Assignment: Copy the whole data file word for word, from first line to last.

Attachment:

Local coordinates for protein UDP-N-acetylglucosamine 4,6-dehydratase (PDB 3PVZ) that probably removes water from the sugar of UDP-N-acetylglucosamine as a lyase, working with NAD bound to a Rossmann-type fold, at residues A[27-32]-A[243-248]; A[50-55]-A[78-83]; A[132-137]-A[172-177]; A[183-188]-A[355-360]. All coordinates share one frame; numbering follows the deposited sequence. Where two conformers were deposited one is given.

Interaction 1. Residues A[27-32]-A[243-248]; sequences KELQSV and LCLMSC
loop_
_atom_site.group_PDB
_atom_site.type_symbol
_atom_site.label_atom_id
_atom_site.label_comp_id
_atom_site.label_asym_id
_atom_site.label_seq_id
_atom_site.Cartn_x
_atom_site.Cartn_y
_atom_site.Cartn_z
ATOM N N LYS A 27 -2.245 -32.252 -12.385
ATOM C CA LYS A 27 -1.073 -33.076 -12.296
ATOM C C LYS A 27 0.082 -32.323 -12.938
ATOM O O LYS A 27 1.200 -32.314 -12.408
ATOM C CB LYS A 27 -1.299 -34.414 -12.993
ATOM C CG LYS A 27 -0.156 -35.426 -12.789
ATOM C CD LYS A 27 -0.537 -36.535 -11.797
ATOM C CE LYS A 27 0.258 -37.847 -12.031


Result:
Local coordinates for protein UDP-N-acetylglucosamine 4,6-dehydratase (PDB 3PVZ) that probably removes water from the sugar of UDP-N-acetylglucosamine as a lyase, working with NAD bound to a Rossmann-type fold, at residues A[27-32]-A[243-248]; A[50-55]-A[78-83]; A[132-137]-A[172-177]; A[183-188]-A[355-360]. All coordinates share one frame; numbering follows the deposited sequence. Where two conformers were deposited one is given.

Interaction 1. Residues A[27-32]-A[243-248]; sequences KELQSV and LCLMSC
loop_
_atom_site.group_PDB
_atom_site.type_symbol
_atom_site.label_atom_id
_atom_site.label_comp_id
_atom_site.label_asym_id
_atom_site.label_seq_id
_atom_site.Cartn_x
_atom_site.Cartn_y
_atom_site.Cartn_z
ATOM N N LYS A 27 -2.245 -32.252 -12.385
ATOM C CA LYS A 27 -1.073 -33.076 -12.296
ATOM C C LYS A 27 0.082 -32.323 -12.938
ATOM O O LYS A 27 1.200 -32.314 -12.408
ATOM C CB LYS A 27 -1.299 -34.414 -12.993
ATOM C CG LYS A 27 -0.156 -35.426 -12.789
ATOM C CD LYS A 27 -0.537 -36.535 -11.797
ATOM C CE LYS A 27 0.258 -37.847 -12.031